Marmol will put Pujols into positions to succeed. He will give Albert every chance to make this work with favorable matchups.

In the meantime the franchise will benefit on the player development side. Baseball’s stupid lockout disrupted spring training, a critical training opportunity for top Cardinals hitting prospects Nolan Gorman and Juan Yepez.

Neither excelled in the condensed training following the lockout. The arrival of Pujols, following the addition of Corey Dickerson, should allow Gorman and Yepez to get regular at-bats at the Triple-A level this season while they continue their growth.

Gorman saw his on-base plus slugging percentage drop from .862 at Springfield last season to .785 when he stepped up to Memphis. Then an injury derailed his opportunity to progress in the Arizona Fall League.

Yepez fared better with his graduation to Triple A – delivering a .971 OPS – and he tore up the AFL as well. He appeared ready for the next step.

But last season was his first professional campaign with notable power production. More time at Memphis will allow him to reaffirm his ability to drive the ball and do damage.

These two should be ready to assume major roles when the Cardinals undergo their scheduled youth movement in 2023. Perhaps catcher Ivan Herrera will be ready too, but that’s a story for another day.

Here is what folks are writing about the Pujols signing:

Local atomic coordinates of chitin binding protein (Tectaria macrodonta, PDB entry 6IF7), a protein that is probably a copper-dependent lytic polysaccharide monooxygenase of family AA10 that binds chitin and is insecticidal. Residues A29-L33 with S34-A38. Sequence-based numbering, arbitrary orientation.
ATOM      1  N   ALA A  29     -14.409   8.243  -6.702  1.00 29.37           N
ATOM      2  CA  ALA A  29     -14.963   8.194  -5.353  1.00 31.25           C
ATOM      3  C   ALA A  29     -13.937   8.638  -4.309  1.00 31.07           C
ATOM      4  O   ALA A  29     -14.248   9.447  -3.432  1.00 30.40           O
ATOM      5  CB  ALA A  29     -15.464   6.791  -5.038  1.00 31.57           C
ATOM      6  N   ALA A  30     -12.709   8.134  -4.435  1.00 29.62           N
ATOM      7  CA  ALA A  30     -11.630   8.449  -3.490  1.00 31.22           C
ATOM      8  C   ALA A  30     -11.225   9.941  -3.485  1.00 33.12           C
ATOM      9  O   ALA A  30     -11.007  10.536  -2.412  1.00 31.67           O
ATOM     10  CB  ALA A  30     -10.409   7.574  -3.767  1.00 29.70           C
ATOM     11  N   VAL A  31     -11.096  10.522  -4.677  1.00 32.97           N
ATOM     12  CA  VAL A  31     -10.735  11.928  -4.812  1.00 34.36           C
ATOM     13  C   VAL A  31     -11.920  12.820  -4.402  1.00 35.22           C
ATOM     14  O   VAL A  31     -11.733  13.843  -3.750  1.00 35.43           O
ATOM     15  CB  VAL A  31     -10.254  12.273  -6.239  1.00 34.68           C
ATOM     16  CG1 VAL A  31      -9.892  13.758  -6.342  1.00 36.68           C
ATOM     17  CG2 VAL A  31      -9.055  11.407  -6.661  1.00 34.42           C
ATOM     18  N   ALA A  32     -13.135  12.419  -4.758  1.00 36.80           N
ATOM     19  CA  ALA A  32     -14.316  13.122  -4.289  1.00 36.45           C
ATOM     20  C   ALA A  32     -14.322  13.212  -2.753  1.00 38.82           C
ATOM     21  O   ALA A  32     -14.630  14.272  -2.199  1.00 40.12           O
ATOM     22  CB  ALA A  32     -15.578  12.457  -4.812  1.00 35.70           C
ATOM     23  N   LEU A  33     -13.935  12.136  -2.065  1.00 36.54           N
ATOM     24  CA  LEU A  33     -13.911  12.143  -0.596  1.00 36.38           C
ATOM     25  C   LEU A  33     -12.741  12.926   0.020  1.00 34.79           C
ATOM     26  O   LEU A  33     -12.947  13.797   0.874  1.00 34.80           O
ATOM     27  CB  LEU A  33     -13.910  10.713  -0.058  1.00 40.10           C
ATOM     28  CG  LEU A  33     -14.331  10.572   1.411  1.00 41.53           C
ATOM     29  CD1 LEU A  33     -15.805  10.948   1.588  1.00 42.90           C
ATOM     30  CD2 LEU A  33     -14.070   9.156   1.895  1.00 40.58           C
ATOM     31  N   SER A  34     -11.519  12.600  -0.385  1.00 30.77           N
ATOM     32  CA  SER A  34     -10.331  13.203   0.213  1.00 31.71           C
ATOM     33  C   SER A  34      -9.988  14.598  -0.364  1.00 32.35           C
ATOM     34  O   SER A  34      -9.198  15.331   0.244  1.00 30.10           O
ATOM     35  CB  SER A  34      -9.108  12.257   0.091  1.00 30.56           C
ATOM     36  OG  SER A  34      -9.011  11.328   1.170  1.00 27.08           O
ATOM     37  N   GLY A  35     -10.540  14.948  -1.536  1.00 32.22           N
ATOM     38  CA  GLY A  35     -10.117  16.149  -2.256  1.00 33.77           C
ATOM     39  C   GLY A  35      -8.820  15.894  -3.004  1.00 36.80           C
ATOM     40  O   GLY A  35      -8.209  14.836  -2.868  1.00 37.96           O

Mike DiGiovanna, Los Angeles Times: “The Cardinals are a much different team than the one Pujols left more than a decade ago, but there are a couple of familiar faces on the roster. Yadier Molina, the Cardinals catcher since 2004, and pitcher Adam Wainwright, who is starting his 17th season in St. Louis, played with Pujols during his first run with the team. After his eight-year, $111-million contract with the Cardinals expired, Pujols stunned the baseball world by signing a 10-year, $240-million deal with the Angels at the winter meetings in December 2011. Though Pujols notched his 3,000th hit and 500th and 600th homers as an Angel, his tenure in Anaheim was a disappointment, marked by a dramatic drop in production, a series of lower-body injuries, one meager postseason appearance in 2014 and zero playoff wins. Pujols hit .256 with a .758 OPS, 222 homers and 783 RBIs in 1,181 games with the Angels and was designated for assignment — and then released — last May after hitting .198 with a .622 OPS, five homers and 12 RBIs in his first 24 games of the 2021 season. The Dodgers, their roster depleted by injuries and their bench in need of a right-handed bat, signed Pujols on May 15, believing he could boost their chances of repeating as World Series champions. Pujols hit .254 with a .759 OPS, 12 homers and 38 RBIs in 85 games for the Dodgers, including a .303 average, .953 OPS, 10 homers and 28 RBIs against left-handed pitchers and a .378 average with two homers and 10 RBIs as a pinch-hitter. He had five hits in 17 playoff at-bats but fell short in his bid for another championship ring, the Dodgers losing to the Atlanta Braves in a six-game NL Championship Series.”